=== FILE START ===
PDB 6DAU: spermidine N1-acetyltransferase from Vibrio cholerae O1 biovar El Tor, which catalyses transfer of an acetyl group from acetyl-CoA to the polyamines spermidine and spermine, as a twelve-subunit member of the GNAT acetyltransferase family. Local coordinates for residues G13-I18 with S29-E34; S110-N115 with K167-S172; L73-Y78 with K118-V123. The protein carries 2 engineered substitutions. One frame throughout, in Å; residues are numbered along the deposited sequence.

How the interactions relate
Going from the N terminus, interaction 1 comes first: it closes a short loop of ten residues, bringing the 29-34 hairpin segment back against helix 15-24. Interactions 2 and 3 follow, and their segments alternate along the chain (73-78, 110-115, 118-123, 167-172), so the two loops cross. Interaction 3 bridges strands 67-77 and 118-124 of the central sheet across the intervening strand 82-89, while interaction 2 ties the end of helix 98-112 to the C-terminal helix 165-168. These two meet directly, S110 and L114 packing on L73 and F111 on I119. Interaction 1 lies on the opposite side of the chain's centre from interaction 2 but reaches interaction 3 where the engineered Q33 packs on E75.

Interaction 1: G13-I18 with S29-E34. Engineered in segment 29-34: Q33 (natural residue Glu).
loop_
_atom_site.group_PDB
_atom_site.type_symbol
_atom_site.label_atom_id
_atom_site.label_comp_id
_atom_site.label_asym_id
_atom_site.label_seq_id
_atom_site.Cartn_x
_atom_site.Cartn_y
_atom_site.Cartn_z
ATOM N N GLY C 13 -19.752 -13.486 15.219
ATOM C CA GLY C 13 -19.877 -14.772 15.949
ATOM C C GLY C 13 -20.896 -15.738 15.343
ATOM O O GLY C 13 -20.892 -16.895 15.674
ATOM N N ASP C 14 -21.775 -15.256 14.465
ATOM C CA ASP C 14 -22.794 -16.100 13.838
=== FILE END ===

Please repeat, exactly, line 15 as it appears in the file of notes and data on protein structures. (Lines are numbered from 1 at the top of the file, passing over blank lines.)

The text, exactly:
ATOM N N GLY C 13 -19.752 -13.486 15.219